Politics & Policy

Cynthia McKinney’s Last Stand

Why race baiting and free speech don't mix.

I have a confession: It’s very difficult for me to be honest about how stupid I think some black politicians are without either sounding racist or being accused of racism. This is one of the reasons I don’t spend much time on the speeches of Rev. Jesse Jackson Jr. I honestly believe he’s not sharp enough to slice baloney. But, if I were to write about him as I would about any white politician (or, say, Alec Baldwin) who said equally dumb things, I would no doubt be called a racist.

Sometimes, though, a politician is so aggressively stupid it simply becomes a moral obligation to point it out, for fear the contagion will spread. Now is such a moment. I am referring, of course, to one of America’s most pugnaciously ignorant politicians — Rep. Cynthia McKinney of Georgia — and her op-ed in today’s Washington Post.

First, let’s recap a bit. A few weeks ago, a Saudi prince sent Rudy Giuliani a check for $10 million, to be used for post-9/11 relief efforts. It turned out that Prince Alwaleed bin Talal was trying to buy a megaphone with his donation. He seized on the subsequent publicity to argue that America needs to do something about the Israeli-Palestinian conflict (as if Saudi Arabia has been super helpful in finding a peaceful solution over there).

“At times like this one, we must address some of the issues that led to such a criminal attack,” Talal said. “I believe the government of the United States of America should reexamine its policies in the Middle East and adopt a more balanced stance toward the Palestinian cause.”

Giuliani returned the money immediately.

The mayor’s reasoning was simple. First, Talal argued that the attack on the World Trade Center was the result of America’s policy toward Israel. Whether that’s true or false doesn’t matter (it’s mostly false). To suggest that there was a good or legitimate reason to murder innocent Americans is morally and politically absurd — and especially to the mayor leading the recovery effort. As Giuliani said, “there’s no excuse for murder, and to suggest otherwise is unacceptable.”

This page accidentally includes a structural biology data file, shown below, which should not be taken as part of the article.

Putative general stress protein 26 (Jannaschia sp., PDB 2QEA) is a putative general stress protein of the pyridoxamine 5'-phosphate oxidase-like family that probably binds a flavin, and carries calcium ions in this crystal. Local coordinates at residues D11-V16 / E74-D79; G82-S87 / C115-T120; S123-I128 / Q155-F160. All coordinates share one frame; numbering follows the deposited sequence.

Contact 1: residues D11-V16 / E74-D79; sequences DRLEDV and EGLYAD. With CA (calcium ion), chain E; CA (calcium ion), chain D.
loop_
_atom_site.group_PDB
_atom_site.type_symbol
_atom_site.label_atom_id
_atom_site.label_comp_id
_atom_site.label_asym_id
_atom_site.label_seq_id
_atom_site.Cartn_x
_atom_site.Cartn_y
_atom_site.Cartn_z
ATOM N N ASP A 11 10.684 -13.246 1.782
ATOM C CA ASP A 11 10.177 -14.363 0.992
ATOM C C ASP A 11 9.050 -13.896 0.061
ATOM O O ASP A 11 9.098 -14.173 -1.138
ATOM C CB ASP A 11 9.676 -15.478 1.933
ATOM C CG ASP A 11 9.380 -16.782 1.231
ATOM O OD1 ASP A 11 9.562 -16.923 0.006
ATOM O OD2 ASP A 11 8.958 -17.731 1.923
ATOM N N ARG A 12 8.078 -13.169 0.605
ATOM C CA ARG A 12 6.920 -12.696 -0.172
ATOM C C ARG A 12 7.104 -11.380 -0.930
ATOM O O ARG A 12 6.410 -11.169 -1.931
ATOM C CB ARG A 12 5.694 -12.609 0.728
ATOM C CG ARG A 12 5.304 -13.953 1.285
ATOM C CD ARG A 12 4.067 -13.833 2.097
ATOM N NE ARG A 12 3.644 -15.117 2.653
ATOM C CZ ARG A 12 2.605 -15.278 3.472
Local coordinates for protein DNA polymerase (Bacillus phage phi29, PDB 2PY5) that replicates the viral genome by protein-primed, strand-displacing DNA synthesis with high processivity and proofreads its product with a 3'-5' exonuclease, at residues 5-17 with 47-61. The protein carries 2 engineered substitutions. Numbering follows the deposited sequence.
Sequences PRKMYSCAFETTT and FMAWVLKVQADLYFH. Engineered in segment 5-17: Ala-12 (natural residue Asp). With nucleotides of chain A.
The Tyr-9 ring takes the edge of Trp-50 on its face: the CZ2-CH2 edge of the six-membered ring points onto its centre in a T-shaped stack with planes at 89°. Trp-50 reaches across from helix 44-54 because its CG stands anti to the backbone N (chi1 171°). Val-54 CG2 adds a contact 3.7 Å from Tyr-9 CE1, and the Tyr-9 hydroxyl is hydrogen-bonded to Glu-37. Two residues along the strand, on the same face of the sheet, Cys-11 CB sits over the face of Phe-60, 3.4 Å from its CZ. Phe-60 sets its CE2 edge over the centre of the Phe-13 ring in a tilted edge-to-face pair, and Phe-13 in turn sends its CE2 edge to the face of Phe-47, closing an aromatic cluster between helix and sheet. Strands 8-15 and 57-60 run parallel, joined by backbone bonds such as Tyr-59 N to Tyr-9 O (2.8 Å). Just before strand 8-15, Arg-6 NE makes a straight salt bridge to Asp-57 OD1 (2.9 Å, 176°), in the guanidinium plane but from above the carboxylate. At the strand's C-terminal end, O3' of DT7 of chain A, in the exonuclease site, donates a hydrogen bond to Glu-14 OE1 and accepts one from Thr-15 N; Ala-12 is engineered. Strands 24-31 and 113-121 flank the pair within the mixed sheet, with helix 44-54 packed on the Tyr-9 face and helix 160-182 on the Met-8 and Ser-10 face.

Second, if Talal is right and the hijackers were trying to buy a change in American policy with the blood of Americans, then the U.S. government couldn’t possibly “reward” their violence. According to Talal’s logic, the first thing the U.S. should have done after Pearl Harbor would have been not to declare war but to “reexamine” our oil embargo on Japan. The rejection of Talal’s check was a rejection of this logic.

And lastly, using a pile of rubble and corpses as a soapbox, as the prince was doing, is simply in awful taste.

This was Ms. McKinney’s cue. Like a personal-injury lawyer slapping awake an old lady with a broken hip, Ms. McKinney just couldn’t resist the smell of bloody money. She wrote a three-page letter to the prince suggesting — surprise! — that she knew exactly what to do with his $10 million. “Although your offer was not accepted by Mayor Giuliani,” Ms. McKinney wrote, “I would like to ask you to consider assisting Americans who are in dire need right now. I believe we can guide your generosity to help improve the state of Black America and build better lives.”

As an example of an American politician denigrating her own country in order to curry favor with a foreign nation, Ms. McKinney’s letter is really a thing of beauty. There’s no doubt her diatribes about American racism provided much useful filler for anti-American propagandists throughout the Middle East.

(As a funny side note, she also takes time out to bemoan that the “the Black Caucus is shrinking. Yet, sections of the Voting Rights Act will soon expire, and quite frankly, after crippling Court decisions, there is not much left of affirmative action to mend.” While I’m sure Ms. McKinney thinks this news will dismay Prince Alwaleed bin Talal no end, from his perspective this has got to be impenetrable gobbledygook. She seems to have missed the fact that Saudi Arabia has as much use for a Voting Rights Act as my dog has for a bowl of grapes. You can almost see the “Far Side” cartoon — with McKinney jabbering on, and the prince sitting on a pile of money hearing nothing but “blah, blah, blah, blah, Your Highness, blah, blah, blah.”)

In any event, back to our story.

McKinney agreed with the prince about the Middle East. “Let me say that there are a growing number of people in the United States who recognize, like you, that U.S. policy in the Middle East needs serious examination.”

As any objective observer could see, Ms. McKinney was criticized because her timing was bad, her facts and logic flawed, and her opportunism and grandstanding repugnant. Even Ms. McKinney’s fellow Georgian, Democratic senator Zell Miller, called the letter “disgraceful.”

But Ms. McKinney argues today that she was criticized not for what she had to say, but for saying anything at all. “I have been attacked for speaking,” she declares. “I am heartened by those who have defended my right to speak.” And here’s the real kicker: “I believe that when it comes to major foreign policy issues, many prefer to have black people seen and not heard.”

So there are two issues here. The first is the suggestion that her “right to speak” was violated in some way. And the second is that she was criticized for, in effect, speaking while black.